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Loss of Wake Island Sent American Morale to New Low

Loss of Wake Island Sent American Morale to New Low

The Battle of Wake Island pitted a small American force against a large Japanese force. The Japanese attacked the remote Pacific island outpost just hours after their surprise attack on Pearl Harbor on December 7, 1941. Sixteen days later, Japanese troops stormed ashore and Wake Island’s defenders were overwhelmed. American morale plummeted.

                Because word of the Pearl Harbor attack was flashed to U.S. commands, American military personnel and civilian contractors on Wake were ready, but they were not well prepared. The understrength Marine Corps garrison had 6 big guns from the old battleship USS Texas; 12 anti-aircraft guns but only one gun director; and 48 heavy, medium and light machines guns but not enough people to man them all. The single runway was long enough, but so narrow that only one plane could take off at a time. Fueling of the 12 Marine Wildcat fighters was by hand. There were no revetments. There were no maintenance facilities to speak of. There was no radar. There were shortages of just about everything, including tools and spare parts. Repairs, like everything else, were left to determination, ingenuity and skill.

                Four of the Wildcats were scrambled immediately, but they failed to see the approach of 36 Japanese bombers from Kwajalein in the Marshall Islands. Forty-four men were killed, including 34 of the 524 Marines. A huge aviation gasoline supply was lost and seven Wildcats were destroyed on the ground. The propeller of another was splintered by debris while taxiing.

                Two days later, as Japanese ships shelled the island, Marine air and land attacks sank two destroyers and damaged two more. A pair of Wildcats shot down two Japanese bombers and damaged eleven others. The attacks and rough water stymied a first Japanese attempt to land troops.

                Japanese commanders, facing a tougher fight than they had anticipated, took a step back. They added two destroyers to replace those that were lost as well as two heavy cruisers, and increased the number of troops in the invasion force.

                As the battle for the island raged, so did bloodless battles within the upper reaches of both the Japanese and American naval hierarchies.

                On the Japanese side, Adm. Chuichi Nagumo, who had struck Pearl Harbor, had been ordered to strike Midway Island on his way back to Japan. But he ignored the order, enraging his superior, Adm. Matome Ugaki. When Nagumo was then ordered to support Japan’s attack on Wake, he offered only part of his force, the carriers Soryu and Hiryu.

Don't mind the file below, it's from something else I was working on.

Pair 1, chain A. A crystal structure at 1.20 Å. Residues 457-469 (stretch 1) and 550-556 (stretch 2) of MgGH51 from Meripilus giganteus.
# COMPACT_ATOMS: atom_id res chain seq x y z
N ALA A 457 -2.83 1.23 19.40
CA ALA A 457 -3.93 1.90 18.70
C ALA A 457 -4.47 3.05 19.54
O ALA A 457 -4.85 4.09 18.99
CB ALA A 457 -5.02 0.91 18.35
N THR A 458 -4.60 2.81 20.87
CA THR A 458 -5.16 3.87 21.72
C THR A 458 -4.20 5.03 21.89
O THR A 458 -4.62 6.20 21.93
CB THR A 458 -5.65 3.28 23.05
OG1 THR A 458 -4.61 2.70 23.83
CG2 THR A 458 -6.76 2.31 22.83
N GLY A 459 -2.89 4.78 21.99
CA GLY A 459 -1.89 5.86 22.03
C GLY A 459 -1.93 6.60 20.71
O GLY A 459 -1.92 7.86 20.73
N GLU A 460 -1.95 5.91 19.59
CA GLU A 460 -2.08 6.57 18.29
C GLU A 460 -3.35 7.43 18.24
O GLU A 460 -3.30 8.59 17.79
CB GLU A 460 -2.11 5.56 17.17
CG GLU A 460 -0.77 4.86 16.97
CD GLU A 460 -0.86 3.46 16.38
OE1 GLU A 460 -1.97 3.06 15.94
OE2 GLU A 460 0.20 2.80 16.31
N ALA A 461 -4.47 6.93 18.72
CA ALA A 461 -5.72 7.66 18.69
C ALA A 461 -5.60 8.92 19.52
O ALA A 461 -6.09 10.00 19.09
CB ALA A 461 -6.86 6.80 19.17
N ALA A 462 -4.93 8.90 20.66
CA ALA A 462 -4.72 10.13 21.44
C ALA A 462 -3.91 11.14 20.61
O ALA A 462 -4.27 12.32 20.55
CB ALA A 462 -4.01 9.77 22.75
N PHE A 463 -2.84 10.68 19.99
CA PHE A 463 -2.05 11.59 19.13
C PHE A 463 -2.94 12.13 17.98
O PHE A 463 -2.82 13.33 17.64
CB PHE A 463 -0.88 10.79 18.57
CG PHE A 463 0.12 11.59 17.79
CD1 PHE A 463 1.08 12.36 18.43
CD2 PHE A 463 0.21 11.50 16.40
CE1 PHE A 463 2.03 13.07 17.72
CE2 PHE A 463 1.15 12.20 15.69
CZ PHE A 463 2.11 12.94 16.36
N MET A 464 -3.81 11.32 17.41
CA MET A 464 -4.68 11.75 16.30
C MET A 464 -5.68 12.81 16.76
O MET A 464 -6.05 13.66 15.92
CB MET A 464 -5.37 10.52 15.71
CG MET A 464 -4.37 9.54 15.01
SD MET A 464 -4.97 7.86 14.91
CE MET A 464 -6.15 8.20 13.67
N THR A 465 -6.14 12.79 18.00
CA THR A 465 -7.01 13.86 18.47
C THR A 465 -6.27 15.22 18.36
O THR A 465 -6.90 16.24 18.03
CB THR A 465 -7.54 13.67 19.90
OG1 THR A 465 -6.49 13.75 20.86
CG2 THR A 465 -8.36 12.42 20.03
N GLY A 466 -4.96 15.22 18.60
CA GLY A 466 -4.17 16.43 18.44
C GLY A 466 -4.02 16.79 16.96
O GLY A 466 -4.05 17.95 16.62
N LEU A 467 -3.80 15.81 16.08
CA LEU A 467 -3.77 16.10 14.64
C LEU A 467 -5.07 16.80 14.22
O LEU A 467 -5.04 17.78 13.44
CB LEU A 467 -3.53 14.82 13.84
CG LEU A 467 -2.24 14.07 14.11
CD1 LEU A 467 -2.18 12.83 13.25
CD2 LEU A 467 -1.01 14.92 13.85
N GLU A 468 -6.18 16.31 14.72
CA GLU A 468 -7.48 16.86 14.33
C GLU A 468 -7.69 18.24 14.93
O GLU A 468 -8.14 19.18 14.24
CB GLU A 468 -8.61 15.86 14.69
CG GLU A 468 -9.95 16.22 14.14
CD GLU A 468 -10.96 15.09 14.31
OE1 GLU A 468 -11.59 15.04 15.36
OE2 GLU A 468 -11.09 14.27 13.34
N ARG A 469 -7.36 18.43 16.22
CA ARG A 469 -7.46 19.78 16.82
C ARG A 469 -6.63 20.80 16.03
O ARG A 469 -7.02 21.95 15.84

On the American side, Adm. William S. Pye was the temporary replacement for Adm. Husband Kimmel, who had been fired ten days after the Pearl Harbor attack as commander of the U.S. Fleet and Pacific Fleet. Pye was holding the seat for Adm. Chester Nimitz, who would arrive in Hawaii from Washington during the last week of December. If the Japanese attacked Wake, Kimmel had planned to oppose it with the Saratoga, Lexington and Enterprise aircraft carrier groups.

                But now that the attack had happened, plans were being reconsidered and the carriers faced delays and uncertainties. Saratoga, for instance, had been slowed by weather on its way to Pearl Harbor from San Diego. After leaving Pearl, the group slowed again to keep pace with its big oiler, which refueled destroyers. The plan was to allow the Lexington group to catch up. Still, the decision to stick with the oiler has been criticized.

                There were also uncertainties. Lexington was first ordered attack the Marshall Islands to divert Japanese attention from an approach to Wake by Saratoga. But Lexington’s order was cancelled. There was mutinous talk among officers on the bridge but Lexington complied.

                Adm. Pye was taking a cautious approach. He listened to several points of view. One was for an immediate attack. Capt. William S. McMorris, USN, chief of war planning for the Commander in Chief, Pacific, favored this approach. “We are in great need of a victory,” he said.

Another view held that Wake would be a liability to American bases in the Pacific if carriers were lost defending it, and that it would be better to abandon the island. Rear Adm. Milo S. Draemel, Adm. Pye’s temporary chief of staff, supported this view, saying, “The general situation demands caution – extreme caution.”

Pye reluctantly agreed with this idea and on Dec. 22 ordered the carriers to return to Pearl Harbor.

                Back at Wake, Japanese attacks continued. Medium bombers from Kwajalein struck nearly every day and patrol bombers struck at dusk. Some 300 Japanese bombing sorties were ultimately logged.

On December 20, with only two Wildcats capable of flight, the defenders were in dire straits. On Dec. 21, Japanese carrier-based dive bombers attacked. They attacked again on Dec. 22. A Marine Wildcat shot down two, but was itself shot down. The crash-landing of another Wildcat had left Wake with no air defense.

Meanwhile, the second Japanese invasion force was approaching. At 2:35 a.m. on Dec. 23, some 1,500 Japanese marines began landing. Cdr. Winfield Scott Cunningham, USN, commander of the Wake Island garrison, sent tis terse message: “Enemy on island. Issue in doubt.”

By mid-afternoon, the defenders were crushed.

Major Henry T. Elrod, USMC, was the first aviator to receive the Medal of Honor during World War II, for his heroism in the defense of Wake Island. On December 23, 1941, he was mortally wounded while protecting his men who were carrying ammunition to a gun emplacement.

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